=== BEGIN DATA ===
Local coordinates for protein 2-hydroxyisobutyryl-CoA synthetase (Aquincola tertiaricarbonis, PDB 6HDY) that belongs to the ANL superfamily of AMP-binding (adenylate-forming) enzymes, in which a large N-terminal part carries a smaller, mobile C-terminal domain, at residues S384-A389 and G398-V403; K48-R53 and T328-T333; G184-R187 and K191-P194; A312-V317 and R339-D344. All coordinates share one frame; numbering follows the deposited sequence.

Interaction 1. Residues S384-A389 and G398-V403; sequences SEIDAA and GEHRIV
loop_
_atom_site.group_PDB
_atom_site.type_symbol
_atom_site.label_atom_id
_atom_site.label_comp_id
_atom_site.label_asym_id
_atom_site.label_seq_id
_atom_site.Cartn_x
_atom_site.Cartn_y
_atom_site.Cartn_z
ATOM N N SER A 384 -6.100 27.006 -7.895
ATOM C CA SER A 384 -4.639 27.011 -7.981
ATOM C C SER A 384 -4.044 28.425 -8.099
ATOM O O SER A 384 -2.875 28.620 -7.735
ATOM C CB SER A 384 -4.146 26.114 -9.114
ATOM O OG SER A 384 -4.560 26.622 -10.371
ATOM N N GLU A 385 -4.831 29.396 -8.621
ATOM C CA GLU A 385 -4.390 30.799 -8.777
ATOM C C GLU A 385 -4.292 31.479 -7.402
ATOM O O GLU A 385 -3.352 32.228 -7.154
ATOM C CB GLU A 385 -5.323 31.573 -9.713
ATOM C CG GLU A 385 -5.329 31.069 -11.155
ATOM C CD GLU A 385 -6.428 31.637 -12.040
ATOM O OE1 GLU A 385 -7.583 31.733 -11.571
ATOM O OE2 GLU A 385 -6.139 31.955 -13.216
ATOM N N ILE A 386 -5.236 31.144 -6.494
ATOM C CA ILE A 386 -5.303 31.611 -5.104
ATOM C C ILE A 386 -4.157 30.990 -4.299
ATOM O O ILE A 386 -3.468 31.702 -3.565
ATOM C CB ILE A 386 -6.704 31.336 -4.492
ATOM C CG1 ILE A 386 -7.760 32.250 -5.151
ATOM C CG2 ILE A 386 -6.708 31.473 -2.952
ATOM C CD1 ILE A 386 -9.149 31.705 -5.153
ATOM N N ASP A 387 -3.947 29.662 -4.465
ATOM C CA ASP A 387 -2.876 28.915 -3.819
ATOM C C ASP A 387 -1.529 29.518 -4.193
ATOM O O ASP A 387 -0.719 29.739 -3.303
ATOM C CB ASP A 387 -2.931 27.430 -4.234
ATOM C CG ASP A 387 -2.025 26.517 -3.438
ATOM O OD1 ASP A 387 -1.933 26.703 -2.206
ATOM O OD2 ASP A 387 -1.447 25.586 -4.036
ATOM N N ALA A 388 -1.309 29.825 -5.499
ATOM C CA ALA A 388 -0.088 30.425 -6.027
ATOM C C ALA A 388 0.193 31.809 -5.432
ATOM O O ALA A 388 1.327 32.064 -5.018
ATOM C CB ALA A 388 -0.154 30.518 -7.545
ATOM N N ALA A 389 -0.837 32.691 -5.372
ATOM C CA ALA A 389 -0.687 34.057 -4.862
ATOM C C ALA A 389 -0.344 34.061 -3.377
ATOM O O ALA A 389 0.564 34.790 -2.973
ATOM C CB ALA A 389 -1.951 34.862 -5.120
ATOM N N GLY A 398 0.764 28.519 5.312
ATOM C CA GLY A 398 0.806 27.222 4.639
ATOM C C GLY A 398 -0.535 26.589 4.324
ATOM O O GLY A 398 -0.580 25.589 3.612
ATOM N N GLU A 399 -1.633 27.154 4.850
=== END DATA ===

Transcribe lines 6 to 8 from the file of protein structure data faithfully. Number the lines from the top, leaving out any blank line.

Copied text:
_atom_site.label_atom_id
_atom_site.label_comp_id
_atom_site.label_asym_id